Let the old honor the young

Friday, 2/1/19

Artists in the Middle Ages were fond of painting the scene of a proud Joseph and a loving Mary. In our days, old people who spend hours in church silently embrace the infant.

I have urged children to honor such old people only to have the children say that old people find them to be too noisy.

Christ dwells behind the veil in the holy of the holies.

Thursday, January 31, 2019

The first reading pulls up the image of the holy of Holies in the Jewish Temple. The sanctuary was kept closed except for the priests chosen on a given day to offer incense. The sanctuary was divided by a veil beyond which were kept the tablets of the law that God gave to Moses. The veil itself was never removed. Each day a chosen priest went in and offered incense before the veil.

In the Letter to the Hebrews, we learn that Jesus was behind the veil and the holy of holies. An additional point from the readings is they are telling us that life in the assembly is too precious to ever be avoided.

In our covenant we become one with God, and we with him.

Wednesday, 1/31/20

While a contract is a fixed agreement by which the parties exchange things of value, in a covenant such as we make with God, the parties exchange their very selves.

In taking root, the seed becomes one with the nourishment provided by the ground. It is similar to the covenant by which we become one with God.

Our way of becoming part of God's family.

Monday, 1/29/20

The first reading tells us we cannot become one with God by offering repeated sacrifices, While thr Gospel tells us we cannot become one with God by any family ties. (To this we might add the
futility of trying to become one with God by becoming a priest or  nun.

Jesus tells us we become one with God by living in union with  him. The practical way of uniting with God d to join Jesus in the offering he makes of himself in every Mass.

Thomas Aquinas incrporated the Greek wisdom of Aristotle into Catholicism.

Monday, 1/28/19

Thomas, born in 1225, dying forty-nine years later, , was the leading catholic scholar of all times. He use to say, "For those who have faith, no explanation is necessary; for the lacking faith no explanation is possible."

But for all his reliance on faith, Thomas was the the champion of the non-believing Greek scholar. Aristotle's wise scholarship had been carried off by the Muslims in 100 B.C., and recovered in 1200 A.D. when Aquinas was able to incorporate Aristotle's wisdom into Catholicism.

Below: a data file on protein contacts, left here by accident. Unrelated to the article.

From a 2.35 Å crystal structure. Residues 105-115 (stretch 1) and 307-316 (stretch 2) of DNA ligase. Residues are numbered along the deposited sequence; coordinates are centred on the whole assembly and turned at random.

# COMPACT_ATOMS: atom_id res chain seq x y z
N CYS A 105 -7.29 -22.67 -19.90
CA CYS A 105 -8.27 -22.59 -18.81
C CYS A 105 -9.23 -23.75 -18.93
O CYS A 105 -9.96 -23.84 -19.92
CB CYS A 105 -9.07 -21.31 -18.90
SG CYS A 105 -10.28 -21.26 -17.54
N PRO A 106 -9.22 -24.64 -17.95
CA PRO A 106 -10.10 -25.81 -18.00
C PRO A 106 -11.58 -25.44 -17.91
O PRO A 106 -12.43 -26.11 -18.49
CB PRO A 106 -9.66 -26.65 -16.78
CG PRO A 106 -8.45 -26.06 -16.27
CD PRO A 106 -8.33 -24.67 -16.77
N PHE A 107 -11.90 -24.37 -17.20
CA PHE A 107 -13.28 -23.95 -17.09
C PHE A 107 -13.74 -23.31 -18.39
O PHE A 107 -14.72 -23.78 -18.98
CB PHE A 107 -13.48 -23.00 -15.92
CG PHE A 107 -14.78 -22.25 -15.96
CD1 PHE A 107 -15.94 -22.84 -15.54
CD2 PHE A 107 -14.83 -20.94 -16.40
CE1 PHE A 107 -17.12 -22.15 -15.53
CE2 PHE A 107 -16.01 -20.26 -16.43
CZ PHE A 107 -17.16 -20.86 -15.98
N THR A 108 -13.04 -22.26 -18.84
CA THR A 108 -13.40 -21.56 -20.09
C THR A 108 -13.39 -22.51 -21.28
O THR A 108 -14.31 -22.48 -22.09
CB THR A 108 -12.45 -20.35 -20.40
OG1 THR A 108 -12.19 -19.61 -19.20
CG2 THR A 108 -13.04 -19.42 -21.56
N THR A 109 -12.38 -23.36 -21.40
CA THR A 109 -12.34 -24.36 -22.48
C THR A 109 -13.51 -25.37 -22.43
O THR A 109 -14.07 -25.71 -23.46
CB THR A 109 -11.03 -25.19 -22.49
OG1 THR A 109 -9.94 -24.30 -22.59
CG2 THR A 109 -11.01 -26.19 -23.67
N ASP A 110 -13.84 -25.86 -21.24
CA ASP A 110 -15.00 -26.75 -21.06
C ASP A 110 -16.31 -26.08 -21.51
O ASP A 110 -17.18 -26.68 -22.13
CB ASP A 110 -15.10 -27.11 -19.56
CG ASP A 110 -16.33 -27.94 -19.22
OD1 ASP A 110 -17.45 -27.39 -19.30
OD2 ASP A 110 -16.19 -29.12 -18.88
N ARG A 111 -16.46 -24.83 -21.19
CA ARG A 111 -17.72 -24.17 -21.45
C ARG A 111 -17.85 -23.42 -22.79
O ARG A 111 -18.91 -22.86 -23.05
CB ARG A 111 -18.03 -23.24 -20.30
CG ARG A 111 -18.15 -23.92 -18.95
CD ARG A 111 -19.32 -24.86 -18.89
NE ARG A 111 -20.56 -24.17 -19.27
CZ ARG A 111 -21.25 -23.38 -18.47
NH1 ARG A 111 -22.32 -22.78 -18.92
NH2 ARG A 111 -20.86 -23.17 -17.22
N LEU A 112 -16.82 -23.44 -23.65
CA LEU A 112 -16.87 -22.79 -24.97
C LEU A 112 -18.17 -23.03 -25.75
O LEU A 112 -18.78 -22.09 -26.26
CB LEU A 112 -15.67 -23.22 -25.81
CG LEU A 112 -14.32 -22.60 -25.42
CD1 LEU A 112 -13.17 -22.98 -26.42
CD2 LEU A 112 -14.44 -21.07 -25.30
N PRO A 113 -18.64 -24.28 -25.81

The Mass gives us a chance to make a pleasing offering to God.

Thursday, January 24, 2019

Let me say something about what we put into the mass, and what we get out of the Mass.

I became a priest sixty-seven years ago. I have been taking part in the daily Mass except for a few weeks following a fracture to my hip late last summer.

Our daily masses represent the Last Supper when Jesus asked the apostles to join him in making a sacrifice. He gives us communion so we can join him in making a pleasing gift to God.

The man with the withered hand would have been accepted by Jesus.

Wednesday, 1/23/19

On this my 91st birthday I thank God for my healthy mind and body, for all my family and teachers.  However, the gospel's man with a withered hand turns my thoughts in another direction.  The gospel's man with a withered hand presents a contrast to all the blessings I received. 

Let me tell you about a boy named Calvin who lacked all my blessings. Calvin was a boy on the next street to me who had to grow up with a withered right hand and very few friends.  When the healthy boys on my street had a pick-up baseball game, Calvin often got in the way.  He sang country western songs badly, and the boys often told him to be quiet and go away. 


Whenever I hear the gospel story about the man with the withered hand it gets me thinking about Calvin, and about how we should love those less fortunate than ourselves. That is basically how Jesus wanted us to love.

Observing the Sabbath

Tuesday, January 22, 2019 

Saint Mark quoted Jesus as saying that the Sabbath was made for man, and not man for the Sabbath. This tells us that God wants us to be good humans, not just "churchy" symbols of holiness.

Priesthood was added to the nobility in 450AD

Monday, January 21, 2019

A letter to the Hebrews pictures our priesthood as a select group of men chosen by God for very high purposes.

 The priesthood that we find can differ from that biblical ideal, since in 450 AD our priesthood was assimilated into worldly nobility. 

Back then the race of the Franks overcame all of Europe, and in their simplified social structure, everyone belonged to either to the nobility or to the class of the slaves. The nobility out of respect for the priests, began treating all of them like nobles. 

The Baptism of Jesus

Monday, January 7, 2019

For ten years I printed a homily each day until last month when two long hospital stays brought it to an end. Thank you for following along with me and joining me again on these reflections.

The gospel today pictures Jesus being baptized by John in the Jordan River, and it might start us wondering why Jesus even needed to be baptized.

Seems to me that we have used the notion of being baptized in five different ways.

First, in today's gospel, it was God's way of introducing his son to the world. "And God says, this is my beloved son, listen to him."

Second, being baptized in the Baptist Church consisted in believers bearing a conviction that they are called by God.

Third, in the Catholic Church that I grew up in, baptism was seen as befitting the believer to speak with God by a practice of sanctifying grace.

Fourth, in the early Christian Church, baptism meant joining with Jesus in making death to sin.

Fifth, the baptism pool stood for joining in the grave of Jesus.